All Exhibitions

Face To Face

On view:

Click here for more images from Face To Face

Face To Face is an exploration of self and identity through still, moving, and living portraits, as portrayed by children using traditional methods of painting and drawing, as well as technology. This exhibit celebrates CMA’s 25th anniversary with the most comprehensive show to date of the Museum’s permanent collection of children’s art, which spans over fifty countries with works dating back to the 1930s.

CMA’s Permanent Collection was established in 1990, when the museum sent letters to hundreds of countries seeking children’s artwork. The bulk of CMA’s collection was gathered in the weeks that followed, as hundreds of packages of children’s work arrive from all over the world. The collection is now comprised of work from as far away as China, Pakistan, Argentina, Ethiopia, Russia, and Senegal, and as close a Harlem, Chinatown and the Lower East Side.

This exhibition seeks to demonstrate the ways in which each young artist has rendered themselves or others; viewed together, the exhibition represents the diversity of self-expression and identity of children across the world and over time.

Special thanks to Allison Russo, Mandy Talbot, and Joe Vena for their work on this exhibition. Support for this show is generously provided in part, by public funds from the New York City Department of Cultural Affairs.

Also on view

    In the Bridge Space Bridge Projects: Patrick Martinez

    Since the 1990’s, Patrick Martinez has been exploring different forms of expression:  video art, sound art, drawing, installation and design.  Using a wide range of media, he establishes experimental structures to examine ideas about process, action, mobility, adaptation and resistance.  His work investigates the relationship between an object and its presentation in order to challenge our perception.

    In the Bridge, the viewer must navigate a monumental installation consisting of thousands and thousands of straws. Patrick Martinez uses his recently commercialized construction kit JIX.  JIX is a well-designed plastic connector, conceived to allow drinking straws to build sculptural forms that can be as structured and methodical or completely chaotic as desired, while reaching almost unlimited scale and volume at the same time as being virtually weightless. These connectors consists of small modular elements that are specifically designed to allow standard drinking straws to be connected together in order to create a wide variety of constructions, from ambitious room-sized structures to intricate table-top sculptures.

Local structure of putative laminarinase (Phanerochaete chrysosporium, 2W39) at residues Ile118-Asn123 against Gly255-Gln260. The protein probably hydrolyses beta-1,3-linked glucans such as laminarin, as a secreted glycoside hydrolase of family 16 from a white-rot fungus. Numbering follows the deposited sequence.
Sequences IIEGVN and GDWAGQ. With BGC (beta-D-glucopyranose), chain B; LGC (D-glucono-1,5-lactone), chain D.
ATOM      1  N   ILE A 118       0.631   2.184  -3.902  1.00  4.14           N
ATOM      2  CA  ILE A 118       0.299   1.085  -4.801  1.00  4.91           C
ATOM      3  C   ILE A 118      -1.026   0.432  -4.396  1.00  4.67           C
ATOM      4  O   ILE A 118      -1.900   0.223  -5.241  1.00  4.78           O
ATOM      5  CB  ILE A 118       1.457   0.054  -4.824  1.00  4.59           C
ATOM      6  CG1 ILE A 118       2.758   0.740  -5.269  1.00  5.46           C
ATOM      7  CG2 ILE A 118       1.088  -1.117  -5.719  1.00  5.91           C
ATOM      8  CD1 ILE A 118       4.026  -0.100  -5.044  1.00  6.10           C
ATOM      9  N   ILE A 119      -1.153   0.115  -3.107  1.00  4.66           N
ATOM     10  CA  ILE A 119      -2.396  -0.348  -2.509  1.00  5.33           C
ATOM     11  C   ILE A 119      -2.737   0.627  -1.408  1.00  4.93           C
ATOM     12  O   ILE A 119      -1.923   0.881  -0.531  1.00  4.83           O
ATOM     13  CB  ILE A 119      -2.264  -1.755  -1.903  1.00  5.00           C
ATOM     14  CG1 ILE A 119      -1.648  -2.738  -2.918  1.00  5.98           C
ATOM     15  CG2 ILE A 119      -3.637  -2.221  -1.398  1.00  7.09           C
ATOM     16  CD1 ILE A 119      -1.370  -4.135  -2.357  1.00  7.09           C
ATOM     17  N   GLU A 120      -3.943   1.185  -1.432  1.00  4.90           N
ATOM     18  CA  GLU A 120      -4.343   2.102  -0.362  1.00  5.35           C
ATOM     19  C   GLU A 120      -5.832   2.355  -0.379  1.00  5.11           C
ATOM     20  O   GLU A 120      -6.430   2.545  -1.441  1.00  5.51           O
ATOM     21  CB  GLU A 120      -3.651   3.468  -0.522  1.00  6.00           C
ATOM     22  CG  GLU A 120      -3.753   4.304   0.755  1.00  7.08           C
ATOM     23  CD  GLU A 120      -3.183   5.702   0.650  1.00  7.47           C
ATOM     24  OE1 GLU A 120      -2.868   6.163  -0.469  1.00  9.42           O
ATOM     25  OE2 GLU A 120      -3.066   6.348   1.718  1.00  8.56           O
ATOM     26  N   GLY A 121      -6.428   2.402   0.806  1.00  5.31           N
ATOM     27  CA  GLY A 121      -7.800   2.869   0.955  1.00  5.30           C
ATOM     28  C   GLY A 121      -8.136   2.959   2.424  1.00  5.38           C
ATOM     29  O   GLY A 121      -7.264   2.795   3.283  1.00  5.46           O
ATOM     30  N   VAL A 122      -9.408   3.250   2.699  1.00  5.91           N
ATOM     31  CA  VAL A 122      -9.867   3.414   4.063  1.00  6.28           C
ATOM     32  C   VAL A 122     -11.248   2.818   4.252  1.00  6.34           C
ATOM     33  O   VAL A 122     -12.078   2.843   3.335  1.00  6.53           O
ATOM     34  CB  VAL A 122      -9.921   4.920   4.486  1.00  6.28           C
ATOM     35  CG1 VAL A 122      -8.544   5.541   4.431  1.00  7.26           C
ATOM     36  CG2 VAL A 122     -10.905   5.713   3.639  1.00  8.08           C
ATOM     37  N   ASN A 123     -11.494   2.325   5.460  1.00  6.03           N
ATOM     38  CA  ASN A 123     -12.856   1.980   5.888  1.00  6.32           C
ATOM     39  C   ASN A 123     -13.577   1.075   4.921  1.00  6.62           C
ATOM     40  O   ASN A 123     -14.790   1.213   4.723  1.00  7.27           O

Patrick Martinez was born 1969 in Besancon, France.  He studied at the Ecole des Beaux-Arts of Besançon and Grenoble and at The Institute of High Studies in Visual Arts in Paris.  In 1997, he received a grant to work in Tokyo, Japan, where he lived for 3 years before finally settling in New York. He has exhibited widely both nationally and internationally in Europe as well as in Brazil and Japan.  His work is represented by Parker Box Gallery in New York.

    “I was interested in making gigantic structures that were as immaterial as possible and bring a sense of density out of fragility. Using straws, which are mostly filled with air, as a building material, seemed like the appropriate response. Also, I consider the JIX project as a 3D extension of my drawing practice, based on repetition and space/time occupation.

    The bridge/corridor at the the CMA will allow me to create an immersive sculpture like a tunnel or a cave, which I hope will be an engaging environment for kids, where   they could hide, play, or just do nothing and rest. By changing the scale of the bridge, I ‘d like to create a space that kids could relate to. Also, JIX is a construction kit, and through workshops, children will be able to build and create things by themselves. Touching is a good way to understand your environment and to acquire experience and knowledge. This applies to art too.”

    –Patrick Martinez,  2013

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